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Low back pain (LBP), discomfort, tension, or stiffness below the costal margin and above the inferior gluteal folds, is one of the most common conditions encountered in primary care, second only to the common cold. LBP has an annual incidence of 5%, and a lifetime prevalence of 60%-90%. It is the leading cause of disability in the United States for adults younger than 45 years of age, and is responsible for one-third of workers' compensation costs and accounts for direct medical costs in excess of $38 billion per year. At any given time 1% of the US population is chronically disabled and another 1% temporarily disabled as a result of back pain. Numerous studies report a favorable natural history for acute and subacute LBP, with up to 90% of patients regaining function within 6-12 weeks with or without physician intervention. Recent studies, however, suggest that back pain is often recurrent and chronically disabling. Approximately 85% of back pain has no readily identifiable cause, and up to one-third of all patients will develop chronic low back pain. This chapter reviews a detailed evidence-based approach to the assessment, diagnosis, and management of the adult patient with acute, subacute, and chronic LBP.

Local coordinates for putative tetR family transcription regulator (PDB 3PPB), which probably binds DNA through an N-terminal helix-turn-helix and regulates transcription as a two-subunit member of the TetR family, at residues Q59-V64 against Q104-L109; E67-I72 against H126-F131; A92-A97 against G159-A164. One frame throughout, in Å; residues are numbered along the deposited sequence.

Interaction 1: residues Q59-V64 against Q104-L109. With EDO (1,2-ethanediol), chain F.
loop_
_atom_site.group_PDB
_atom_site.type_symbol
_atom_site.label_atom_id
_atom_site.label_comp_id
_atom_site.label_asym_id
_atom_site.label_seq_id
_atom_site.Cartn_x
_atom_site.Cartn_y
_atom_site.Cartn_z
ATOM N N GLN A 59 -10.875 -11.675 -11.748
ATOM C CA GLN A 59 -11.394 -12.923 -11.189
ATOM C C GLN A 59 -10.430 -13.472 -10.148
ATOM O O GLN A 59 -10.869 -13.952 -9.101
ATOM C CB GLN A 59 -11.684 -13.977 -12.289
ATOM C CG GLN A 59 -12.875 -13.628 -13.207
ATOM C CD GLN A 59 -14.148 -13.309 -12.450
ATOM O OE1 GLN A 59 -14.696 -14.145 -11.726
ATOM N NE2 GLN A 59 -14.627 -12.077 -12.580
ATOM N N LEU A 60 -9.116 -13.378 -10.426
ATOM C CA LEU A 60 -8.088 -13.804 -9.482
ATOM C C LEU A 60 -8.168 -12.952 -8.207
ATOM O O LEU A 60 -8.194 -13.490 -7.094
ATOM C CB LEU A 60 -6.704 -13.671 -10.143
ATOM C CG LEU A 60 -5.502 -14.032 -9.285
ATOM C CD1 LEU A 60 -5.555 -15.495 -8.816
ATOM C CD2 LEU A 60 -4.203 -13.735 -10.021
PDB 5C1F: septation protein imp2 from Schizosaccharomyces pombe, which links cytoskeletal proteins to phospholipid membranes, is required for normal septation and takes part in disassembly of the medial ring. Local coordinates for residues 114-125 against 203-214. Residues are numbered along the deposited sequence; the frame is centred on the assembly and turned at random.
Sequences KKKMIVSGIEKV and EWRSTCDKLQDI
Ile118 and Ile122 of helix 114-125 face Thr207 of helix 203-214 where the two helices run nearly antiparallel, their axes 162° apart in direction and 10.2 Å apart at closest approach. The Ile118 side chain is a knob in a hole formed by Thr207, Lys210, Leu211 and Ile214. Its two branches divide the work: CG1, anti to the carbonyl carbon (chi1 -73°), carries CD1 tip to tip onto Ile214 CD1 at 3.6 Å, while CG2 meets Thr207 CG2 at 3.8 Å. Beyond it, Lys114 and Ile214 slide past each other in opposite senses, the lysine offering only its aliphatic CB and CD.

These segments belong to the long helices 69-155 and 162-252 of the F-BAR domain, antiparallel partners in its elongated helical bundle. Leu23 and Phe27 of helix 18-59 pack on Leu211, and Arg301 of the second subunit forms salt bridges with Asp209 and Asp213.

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LBP is a heavy medical and financial burden to not only the patients who are experiencing the ailment, but also to society. The US Preventive Services Task Force recently produced a recommendation statement on primary care interventions to prevent low back pain in adults. Currently there is insufficient evidence to support or rebuke routine use of exercise as a preventive for low back pain. However, regular physical activity has been shown to be beneficial in the treatment and the limitation of recurrent episodes of chronic low back pain. Lumbar supports (back belts) have not been found ...

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